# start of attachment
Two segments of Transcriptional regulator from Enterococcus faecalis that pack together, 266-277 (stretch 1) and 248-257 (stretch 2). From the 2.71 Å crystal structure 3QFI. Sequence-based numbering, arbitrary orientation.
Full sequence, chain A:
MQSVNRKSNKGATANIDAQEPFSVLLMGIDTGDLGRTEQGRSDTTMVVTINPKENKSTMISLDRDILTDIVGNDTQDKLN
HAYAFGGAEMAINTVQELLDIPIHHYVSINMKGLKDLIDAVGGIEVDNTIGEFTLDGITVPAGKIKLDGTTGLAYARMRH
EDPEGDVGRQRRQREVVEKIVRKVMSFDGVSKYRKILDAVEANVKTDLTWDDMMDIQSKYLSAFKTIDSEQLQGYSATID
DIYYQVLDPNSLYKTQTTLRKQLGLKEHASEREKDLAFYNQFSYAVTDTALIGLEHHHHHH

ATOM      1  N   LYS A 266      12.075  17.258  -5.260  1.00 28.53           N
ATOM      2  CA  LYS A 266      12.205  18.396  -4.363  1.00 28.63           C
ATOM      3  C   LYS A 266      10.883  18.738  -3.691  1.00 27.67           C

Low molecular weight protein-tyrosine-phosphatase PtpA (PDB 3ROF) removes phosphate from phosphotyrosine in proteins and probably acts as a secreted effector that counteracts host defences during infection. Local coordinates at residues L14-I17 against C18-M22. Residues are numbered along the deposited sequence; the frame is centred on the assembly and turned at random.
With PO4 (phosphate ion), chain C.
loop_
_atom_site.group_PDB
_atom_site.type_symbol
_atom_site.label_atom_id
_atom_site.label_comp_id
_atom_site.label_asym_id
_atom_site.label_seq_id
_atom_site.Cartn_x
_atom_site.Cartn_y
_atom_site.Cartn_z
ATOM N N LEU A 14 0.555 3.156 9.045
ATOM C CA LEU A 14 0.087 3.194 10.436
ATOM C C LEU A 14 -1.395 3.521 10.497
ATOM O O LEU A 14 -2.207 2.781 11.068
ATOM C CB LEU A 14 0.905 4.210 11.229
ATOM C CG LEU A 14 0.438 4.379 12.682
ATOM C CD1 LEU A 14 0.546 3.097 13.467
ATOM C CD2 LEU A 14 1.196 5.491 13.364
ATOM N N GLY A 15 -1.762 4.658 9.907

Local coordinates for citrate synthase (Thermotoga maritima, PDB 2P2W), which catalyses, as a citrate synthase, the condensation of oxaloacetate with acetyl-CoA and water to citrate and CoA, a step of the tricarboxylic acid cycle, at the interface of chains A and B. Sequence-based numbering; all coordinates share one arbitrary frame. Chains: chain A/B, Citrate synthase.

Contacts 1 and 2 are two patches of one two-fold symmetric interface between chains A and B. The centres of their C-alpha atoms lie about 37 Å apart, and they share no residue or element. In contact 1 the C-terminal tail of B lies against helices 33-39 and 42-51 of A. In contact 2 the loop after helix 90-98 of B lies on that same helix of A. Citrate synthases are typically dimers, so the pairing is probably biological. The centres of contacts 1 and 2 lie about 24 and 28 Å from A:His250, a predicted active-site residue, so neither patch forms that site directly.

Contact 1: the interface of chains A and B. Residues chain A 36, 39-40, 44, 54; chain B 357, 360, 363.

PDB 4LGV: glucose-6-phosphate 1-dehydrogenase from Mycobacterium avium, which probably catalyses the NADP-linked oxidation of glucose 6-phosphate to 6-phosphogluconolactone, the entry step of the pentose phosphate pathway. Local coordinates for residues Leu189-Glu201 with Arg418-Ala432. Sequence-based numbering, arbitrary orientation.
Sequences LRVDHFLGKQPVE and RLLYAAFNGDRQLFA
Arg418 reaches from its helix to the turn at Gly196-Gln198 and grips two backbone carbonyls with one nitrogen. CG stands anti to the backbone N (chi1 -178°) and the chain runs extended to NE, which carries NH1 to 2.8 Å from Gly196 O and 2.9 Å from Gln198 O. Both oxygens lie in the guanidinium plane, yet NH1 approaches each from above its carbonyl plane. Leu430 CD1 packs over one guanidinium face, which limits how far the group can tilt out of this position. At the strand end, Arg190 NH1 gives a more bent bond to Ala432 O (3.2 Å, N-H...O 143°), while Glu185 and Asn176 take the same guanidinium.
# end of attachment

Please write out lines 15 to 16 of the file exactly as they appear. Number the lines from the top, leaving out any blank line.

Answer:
_atom_site.label_atom_id
_atom_site.label_comp_id